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- Mass Tax Foreclosure Threatens Detroit Homeowners
Tuesday is the deadline to begin what many call the largest U.S. mass tax foreclosure. With the city counting on tax revenue, the owners behind on payments may be forced out of their homes.
- Fear Of The Black Man: How Racial Bias Could Affect Crime, Labor Rates
NPR's Michel Martin speaks with professors Phillip Atiba Goff of UCLA and Harry Holzer of Georgetown University about how fears of African-American men are manifested in the criminal justice system.
- California's Death Row, The Nation's Largest, Runs Out Of Room
The death-row population in the state is growing because no one has been put to death in nearly a decade. Gov. Jerry Brown is asking for more money to open 100 more cells.
- Though Most Americans Are Wired, Seniors Lack Internet Access In U.S.
While the U.S. is pretty well connected, there are still 20 million people who aren't online. Lee Rainie of Pew Research describes who they are and why that matters.
- Iran Talks Shed Light On Nuclear Tensions Between India, Pakistan
NPR's Robert Siegel talks with Frank O'Donnell, a doctoral candidate at King's College London, about how nuclear powers India and Pakistan manage their bilateral relationship.
- Prosecution Rests Case Against Admitted Boston Marathon Bomber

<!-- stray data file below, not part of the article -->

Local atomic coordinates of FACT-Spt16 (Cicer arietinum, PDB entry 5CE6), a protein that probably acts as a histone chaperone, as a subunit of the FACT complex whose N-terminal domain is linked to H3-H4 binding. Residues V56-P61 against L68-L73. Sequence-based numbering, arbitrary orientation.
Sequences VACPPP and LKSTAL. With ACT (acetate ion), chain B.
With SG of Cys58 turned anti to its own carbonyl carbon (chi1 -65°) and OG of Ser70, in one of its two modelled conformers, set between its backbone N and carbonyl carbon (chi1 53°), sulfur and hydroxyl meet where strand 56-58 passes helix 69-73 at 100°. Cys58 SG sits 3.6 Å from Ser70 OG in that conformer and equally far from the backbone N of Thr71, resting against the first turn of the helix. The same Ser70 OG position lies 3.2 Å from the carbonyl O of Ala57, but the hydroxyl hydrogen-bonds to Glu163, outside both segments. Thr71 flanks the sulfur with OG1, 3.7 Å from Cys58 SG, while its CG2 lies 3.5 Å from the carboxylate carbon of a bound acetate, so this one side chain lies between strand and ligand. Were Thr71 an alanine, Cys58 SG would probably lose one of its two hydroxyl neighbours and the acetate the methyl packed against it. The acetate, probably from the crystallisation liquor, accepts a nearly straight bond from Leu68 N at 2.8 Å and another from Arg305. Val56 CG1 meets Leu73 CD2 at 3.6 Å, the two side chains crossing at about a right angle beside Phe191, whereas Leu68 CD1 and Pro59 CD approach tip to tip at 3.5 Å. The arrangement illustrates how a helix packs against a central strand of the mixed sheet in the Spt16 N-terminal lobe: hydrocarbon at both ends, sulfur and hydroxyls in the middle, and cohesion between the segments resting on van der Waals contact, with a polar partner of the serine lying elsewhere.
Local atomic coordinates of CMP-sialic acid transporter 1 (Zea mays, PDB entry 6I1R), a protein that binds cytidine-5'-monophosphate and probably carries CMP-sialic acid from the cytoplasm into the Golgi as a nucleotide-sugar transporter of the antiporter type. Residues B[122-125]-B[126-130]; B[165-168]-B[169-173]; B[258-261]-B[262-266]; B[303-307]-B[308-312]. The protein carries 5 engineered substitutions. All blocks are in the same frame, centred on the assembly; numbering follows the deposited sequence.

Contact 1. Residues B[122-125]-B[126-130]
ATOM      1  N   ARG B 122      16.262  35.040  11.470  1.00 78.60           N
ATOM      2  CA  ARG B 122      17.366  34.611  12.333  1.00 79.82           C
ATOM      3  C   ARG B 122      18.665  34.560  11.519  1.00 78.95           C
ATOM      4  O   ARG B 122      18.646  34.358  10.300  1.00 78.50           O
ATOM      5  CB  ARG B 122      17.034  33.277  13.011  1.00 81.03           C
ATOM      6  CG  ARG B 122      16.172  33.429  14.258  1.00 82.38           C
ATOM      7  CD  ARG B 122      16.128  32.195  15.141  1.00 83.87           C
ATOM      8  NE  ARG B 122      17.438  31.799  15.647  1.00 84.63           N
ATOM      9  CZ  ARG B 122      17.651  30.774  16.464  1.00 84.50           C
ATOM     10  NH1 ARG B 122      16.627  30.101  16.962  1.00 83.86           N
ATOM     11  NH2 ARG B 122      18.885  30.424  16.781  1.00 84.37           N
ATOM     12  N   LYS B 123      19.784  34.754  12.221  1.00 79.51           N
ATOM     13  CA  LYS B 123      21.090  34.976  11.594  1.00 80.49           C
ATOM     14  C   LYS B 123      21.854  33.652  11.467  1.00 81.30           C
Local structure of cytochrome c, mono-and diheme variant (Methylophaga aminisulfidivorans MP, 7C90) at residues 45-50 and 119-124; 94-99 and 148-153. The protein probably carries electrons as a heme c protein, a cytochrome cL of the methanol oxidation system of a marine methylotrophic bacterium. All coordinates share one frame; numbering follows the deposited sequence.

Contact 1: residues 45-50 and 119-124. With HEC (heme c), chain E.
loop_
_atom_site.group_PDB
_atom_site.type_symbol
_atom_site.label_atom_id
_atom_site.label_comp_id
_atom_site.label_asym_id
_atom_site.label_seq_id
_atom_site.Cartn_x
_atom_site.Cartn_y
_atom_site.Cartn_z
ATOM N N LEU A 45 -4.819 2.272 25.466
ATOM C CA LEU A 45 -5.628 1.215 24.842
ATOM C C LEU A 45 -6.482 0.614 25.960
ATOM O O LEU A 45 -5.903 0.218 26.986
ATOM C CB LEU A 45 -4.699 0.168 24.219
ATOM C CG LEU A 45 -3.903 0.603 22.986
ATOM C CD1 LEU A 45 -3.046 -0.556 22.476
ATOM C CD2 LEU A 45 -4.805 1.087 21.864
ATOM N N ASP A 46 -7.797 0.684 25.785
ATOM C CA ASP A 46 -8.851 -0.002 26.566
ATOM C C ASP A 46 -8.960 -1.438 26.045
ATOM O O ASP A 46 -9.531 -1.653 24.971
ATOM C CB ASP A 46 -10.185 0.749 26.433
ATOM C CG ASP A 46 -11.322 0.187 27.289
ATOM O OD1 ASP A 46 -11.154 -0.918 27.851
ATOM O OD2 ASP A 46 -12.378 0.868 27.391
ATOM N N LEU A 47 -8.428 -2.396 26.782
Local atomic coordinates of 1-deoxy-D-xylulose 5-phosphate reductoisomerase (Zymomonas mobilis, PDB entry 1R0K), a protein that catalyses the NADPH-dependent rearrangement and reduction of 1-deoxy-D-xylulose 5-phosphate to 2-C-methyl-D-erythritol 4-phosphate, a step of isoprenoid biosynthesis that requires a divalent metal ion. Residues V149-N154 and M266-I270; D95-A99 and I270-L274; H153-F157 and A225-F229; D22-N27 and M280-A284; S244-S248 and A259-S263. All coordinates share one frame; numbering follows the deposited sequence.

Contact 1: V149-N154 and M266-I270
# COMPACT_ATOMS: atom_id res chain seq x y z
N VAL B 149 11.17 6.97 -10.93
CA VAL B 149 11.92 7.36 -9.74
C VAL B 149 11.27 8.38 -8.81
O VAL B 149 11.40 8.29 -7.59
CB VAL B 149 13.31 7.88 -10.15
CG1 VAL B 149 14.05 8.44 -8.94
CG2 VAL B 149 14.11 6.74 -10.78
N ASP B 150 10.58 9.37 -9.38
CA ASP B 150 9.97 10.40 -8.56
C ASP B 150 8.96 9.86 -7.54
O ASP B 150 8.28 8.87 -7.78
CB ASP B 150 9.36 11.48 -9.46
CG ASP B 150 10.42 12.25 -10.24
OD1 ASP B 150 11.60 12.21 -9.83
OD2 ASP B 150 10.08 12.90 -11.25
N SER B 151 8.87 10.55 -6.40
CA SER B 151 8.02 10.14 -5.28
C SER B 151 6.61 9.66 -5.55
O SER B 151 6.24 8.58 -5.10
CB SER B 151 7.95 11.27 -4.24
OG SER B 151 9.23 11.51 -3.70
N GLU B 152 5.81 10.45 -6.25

Federal prosecutors rested their case against Dzhokhar Tsarnaev Monday. Medical examiners revealed the autopsy results of an 8-year-old boy who was the youngest person killed in the bombing.
- Controversy Continues Over Indiana's Religious Freedom Restoration Act
Fallout continues over whether Indiana's Religious Freedom Restoration Act sanctions discrimination. People on both sides point out that such laws are not new, but the controversy over them is.
- GNC Announces New Policy After Facing Scrutiny Over Mislabeled Products
After a probe by the New York Attorney General's office, GNC has announced major new testing and quality control procedures.
- To Catch Up On Unsolved Murders, Detroit Detectives Mine Cold Cases
Criminologists say the country's poor homicide clearance rate could be improved if police departments put more effort into solving murders.
- Jon Stewart's Replacement Is Unlikely Choice For 'The Daily Show'
"The Daily Show" replaces departing host Jon Stewart with South African comedian Trevor Noah. He is a relatively unknown comedian and an unlikely choice for the program.
- Iranian Nuclear Talks Continue As Preliminary Deadline Looms
NPR's Audie Cornish learns the latest in the nuclear talks with Iran and six world powers taking place in Lausanne, Switzerland. Their deadline to reach a preliminary agreement is midnight Tuesday.
- Money Rules: Candidates Go Around The Law, As Cash Records To Be Smashed
More money is expected to be raised and spent in 2016 than in any election in U.S. history. But, as candidates ditch old ways of campaigning, more of it is expected to be undisclosed and untraceable.
- Our Food-Safety System Is A Patchwork With Big Holes, Critics Say
More than a dozen federal agencies play a part in keeping food from making Americans sick. Critics say the system has gaps, and we'd all be safer if federal food safety efforts were under one roof.
- Judy Woodruff Recalls Assassination Attempt On President Reagan
John Hinckley Jr. tried to kill President Reagan on March 30, 1981. Reporter Judy Woodruff, then with NBC News, was there.
- Revolving Door Of Teachers Costs Schools Billions Every Year
The constant churn affects schools' ability to provide all students with skilled teachers. But professor Richard Ingersoll says schools can fix this without spending a dime.